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Al Sharpton 

by Pia K. Hansen

He has defeated Howard Dean, Wesley Clark and Joe Lieberman (when Lieberman was still in the race), but so far, only once. In the South Carolina caucuses, Alfred Charles Sharpton Jr. -- better known as the Reverend Al Sharpton -- came in a strong third behind John Edwards and John Kerry.

"Our platform is not about the horse race," Sharpton told CNN on the day of his strong showing. "Our campaign is about the makeup of the Democratic platform and guaranteeing that our needs are not forgotten after the election. We will continue to run a grassroots campaign to keep pressure on the Democratic Party to ensure all Americans have their shot at the American dream."

Born on Oct. 3, 1954, in New York City, Sharpton grew up in Brooklyn's Brownsville neighborhood, where his dad worked as a carpenter and his mom as a cleaning lady. He dropped out of high school in 1972, having already been ordained as a minister eight years before. He ran for U.S. Senate in 1992 and '94, and for New York City mayor in '97 -- but never made it. He's married to Kathy Lee Jordan and has two daughters.

If Wesley Clark is defined by his military career and John Kerry by his commitment to environmental causes, Sharpton is defined by faith. Anyone who becomes a Pentecostal minister by the age of 10 -- he started preaching at the age of 4 -- clearly has a deep understanding of the Bible, but that doesn't mean Sharpton has stayed on the straight and narrow path.

In the 1970s and '80s, he made the transformation from preacher to political and civil rights activist. During the '80s, Sharpton took on many causes and cases, including leading protests after the 1989 murder of Yusuf Hawkins -- who was only 16 at the time -- by a white mob in Brooklyn's Bensonhurst neighborhood.

Sharpton's engagement in civil rights cases have cost him a few brushes with the law. In 1987, he had to pay a $65,000 fine for defaming an assistant district attorney he accused of being involved in the attack on Tawana Brawley -- a 15-year-old black girl who claimed that six police officers had abducted and raped her. The story was later deemed a hoax.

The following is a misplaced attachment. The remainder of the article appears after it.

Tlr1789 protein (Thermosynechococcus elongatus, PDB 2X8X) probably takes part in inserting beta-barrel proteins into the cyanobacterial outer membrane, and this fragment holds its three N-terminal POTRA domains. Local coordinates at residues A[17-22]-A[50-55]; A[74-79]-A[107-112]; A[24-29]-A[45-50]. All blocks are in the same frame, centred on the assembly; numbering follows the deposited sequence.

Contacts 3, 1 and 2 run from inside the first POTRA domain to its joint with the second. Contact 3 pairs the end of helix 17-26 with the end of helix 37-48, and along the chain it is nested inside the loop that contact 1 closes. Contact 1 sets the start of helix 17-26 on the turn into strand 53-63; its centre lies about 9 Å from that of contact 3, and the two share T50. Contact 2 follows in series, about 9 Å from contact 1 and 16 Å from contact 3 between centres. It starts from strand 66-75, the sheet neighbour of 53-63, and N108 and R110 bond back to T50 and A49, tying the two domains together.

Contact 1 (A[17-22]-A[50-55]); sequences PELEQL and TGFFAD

In 1987, Sharpton was charged with 67 counts of fraud, larceny and felony tax evasion in connection with the National Youth Movement, a group he had founded in the '70s. He was acquitted on all counts.

Sharpton formed the National Action Network in 1991, an organization that raises money for inner-city youth and for prevention of drug abuse. NAN is widely considered Sharpton's biggest achievement.

In his own words -- "I am a candidate that understands the problems of America's cities, poverty, drugs, crime, schools and guns. We must show the Democratic Party that those in our inner cities, predominately African-Americans and Latinos, must not have their agenda forgotten after the election. My campaign for justice and equality will continue, and I will not waver until we have a seat at the table of the Democratic Party and our piece of the American dream."

Bush-bashing -- "Since his election, Bush's policies and practices have eroded civil rights and civil liberties. It began with the recount in Florida, continued with the redistricting in Texas and continued with the recall of [Gov.] Gray Davis in California. All to reject the will of the American people. Remember, President Bush did not win the popular vote in 2000. People ask 'Can he be beat?' I say he already lost."

Position/Strategy -- Sharpton is colorful and engaging, coming across as a mix of boxing promoter Don King and Rev. Jesse Jackson (who's a personal friend). Many Democrats have commented that he would make a great speechwriter. He has a reputation for telling it like it is, but throughout his campaign he's made it clear he's not narrowly focused on black issues.

Regardless of Sharpton's claim that he's not running a black campaign, his civil rights roots clearly show through in his campaign speeches. Now, with no real prospects for becoming the Democratic nominee, Sharpton is staying in the race to keep his message about racial inclusion at the forefront of the party's consciousness.

Sharpton is the poorest of the candidates, having raised less than $500,000 by the end of last year.

Publication date: 02/12/04
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